July 25, 2005
A column tackling gay issues, gay themes, and just general gayness in televisionOut-Takes
The Last, Best Hope for Queers
BABLYON 5 may not be perfect, but it's the best future we've got.
I enjoy complaining about things. I'm just that kind of girl, the one who gets a kick out of seeing how things are being badly done and grousing about them. But every now and then, even I have to admit that there are things I just plain like — and one of them is Babylon 5's subtle-yet-charming queer ethic.
|In the world of the future, there are still ways boys traditionally behave that are not the same way as girls traditionally behave; a few centuries of human progress just aren't enough to wipe out millennia of history. Which, quite frankly, is a rather honest way of looking at things.|
Instead, though LBGT persons are still something of a minority, they are a minority whose presence has become so commonplace that it requires no more comment. People still tend to assume others are mostly straight, but not in a way that indicates disproving this assumption would be any tremendous shock. My favorite example of this acquired normalcy is when Marcus and Franklin (both male) have to travel undercover to Mars, and do so under the cover of being a married couple on honeymoon; there is associated befuddlement and protest from Franklin's end of the deal, but it stems entirely from the idea that he might be married to Marcus, and not from the fact that he might be married to another man.
In truth, I can't be angry that the relationship barely existed for more than a single episode. Though I wouldn't put it past creator J. Michael Straczynski to have planned them to be a couple from the beginning — he's famous for setting up plotlines and twists years in advance — there was no way he could have forseen how it was going to end. Actor Andrea Thompson, who played Talia, made her departure from the show to other things just about the time her character's relationship with Ivanova was heating up, necessitating an end to the pair almost as it was beginning. In multiple interviews, however, both actors and creator have stressed how Thompson's departure was the only thing that ended the same-sex couple, and all three would have been just pleased as punch to have that particular storyline continue.
I can't even be angry that Talia mostly disappeared off the show's radar after her abrupt departure. For starters, I can't imagine anyone else's having the nerve to bring up such a thing around the very private Ivanova, nor Ivanova's desire to talk about it. However, the real kicker comes two entire seasons later, when Ivanova — in a ceremony of deep confession — admits, 'I think I was in love with Talia.' And the look of abject sympathy with which Delenn rewards this utterance breaks my heart every time.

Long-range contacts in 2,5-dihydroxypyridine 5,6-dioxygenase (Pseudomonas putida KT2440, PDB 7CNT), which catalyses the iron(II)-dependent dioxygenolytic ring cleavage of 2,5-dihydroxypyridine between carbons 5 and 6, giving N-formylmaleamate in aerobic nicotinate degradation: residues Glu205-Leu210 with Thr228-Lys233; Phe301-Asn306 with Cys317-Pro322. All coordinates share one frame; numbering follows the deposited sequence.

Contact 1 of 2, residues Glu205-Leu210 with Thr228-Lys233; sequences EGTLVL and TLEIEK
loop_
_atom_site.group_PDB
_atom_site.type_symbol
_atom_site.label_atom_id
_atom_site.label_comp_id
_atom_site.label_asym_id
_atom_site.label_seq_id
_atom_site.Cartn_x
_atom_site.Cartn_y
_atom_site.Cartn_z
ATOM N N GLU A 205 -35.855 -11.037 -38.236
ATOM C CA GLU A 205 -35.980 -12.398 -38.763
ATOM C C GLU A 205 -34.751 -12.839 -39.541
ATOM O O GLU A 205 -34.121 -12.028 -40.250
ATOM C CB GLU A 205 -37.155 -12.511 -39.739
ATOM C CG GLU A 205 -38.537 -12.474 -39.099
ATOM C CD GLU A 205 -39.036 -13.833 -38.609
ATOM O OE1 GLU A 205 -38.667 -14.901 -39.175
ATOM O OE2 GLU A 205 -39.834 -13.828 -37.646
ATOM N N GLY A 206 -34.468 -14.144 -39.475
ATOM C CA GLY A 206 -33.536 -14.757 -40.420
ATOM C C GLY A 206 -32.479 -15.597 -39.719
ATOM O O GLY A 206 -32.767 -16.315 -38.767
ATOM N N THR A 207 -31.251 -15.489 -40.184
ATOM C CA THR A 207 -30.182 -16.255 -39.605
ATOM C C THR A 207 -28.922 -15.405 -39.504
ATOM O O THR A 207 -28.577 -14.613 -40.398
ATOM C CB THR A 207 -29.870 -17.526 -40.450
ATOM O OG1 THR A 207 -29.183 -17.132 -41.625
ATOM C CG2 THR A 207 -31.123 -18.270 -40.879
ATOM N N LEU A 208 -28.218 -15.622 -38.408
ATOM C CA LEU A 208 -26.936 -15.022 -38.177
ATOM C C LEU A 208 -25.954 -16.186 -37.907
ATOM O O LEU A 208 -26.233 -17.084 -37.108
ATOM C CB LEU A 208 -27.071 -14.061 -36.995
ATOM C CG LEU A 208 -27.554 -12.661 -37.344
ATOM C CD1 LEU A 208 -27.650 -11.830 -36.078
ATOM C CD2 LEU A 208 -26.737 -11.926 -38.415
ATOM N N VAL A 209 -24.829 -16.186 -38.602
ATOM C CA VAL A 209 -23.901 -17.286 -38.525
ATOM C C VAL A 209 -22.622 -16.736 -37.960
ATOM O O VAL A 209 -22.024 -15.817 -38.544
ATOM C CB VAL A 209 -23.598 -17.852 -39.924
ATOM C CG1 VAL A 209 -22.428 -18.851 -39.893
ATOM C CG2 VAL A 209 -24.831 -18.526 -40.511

Never once does Marcus/Ivanova seem an attempt to straighten either character — because, well, Marcus is mighty femme1, and though he may be a pretty boy who can kick your ass, that doesn't stop his being a pretty boy. However, unlike other heterosexual relationships I might name, this one never feels forced or awkward. You can understand why he likes her, you can understand why she's reluctant, you can understand why she eventually starts falling for him anyway, and your inner teenage girl sobs when he dies heroically to save the woman he loves. Those who would wish to fashion het relationships from queer characters — hell, those who would wish to fashion relationships, period — really should take note: This is how you do it.
|In the end, I can accept a show that's at least honest about its world's shortcomings in the areas of gender and sexual equality, far more readily than I'll ever cotton to one that assumes it's that being progressive means you don't talk about it.|
1We summarised the episode 'A Late Delivery from Avalon' thusly: A man claiming to be King Arthur appears on the station, and no one believes him, except for Marcus who read The Mists of Avalon, like, thirty times in high school.
NEXT TIME, ON OUT-TAKES: Likely some Dr. Who, maybe some Oz, and probably that Firefly movie (once the rest of you have seen it, of course).
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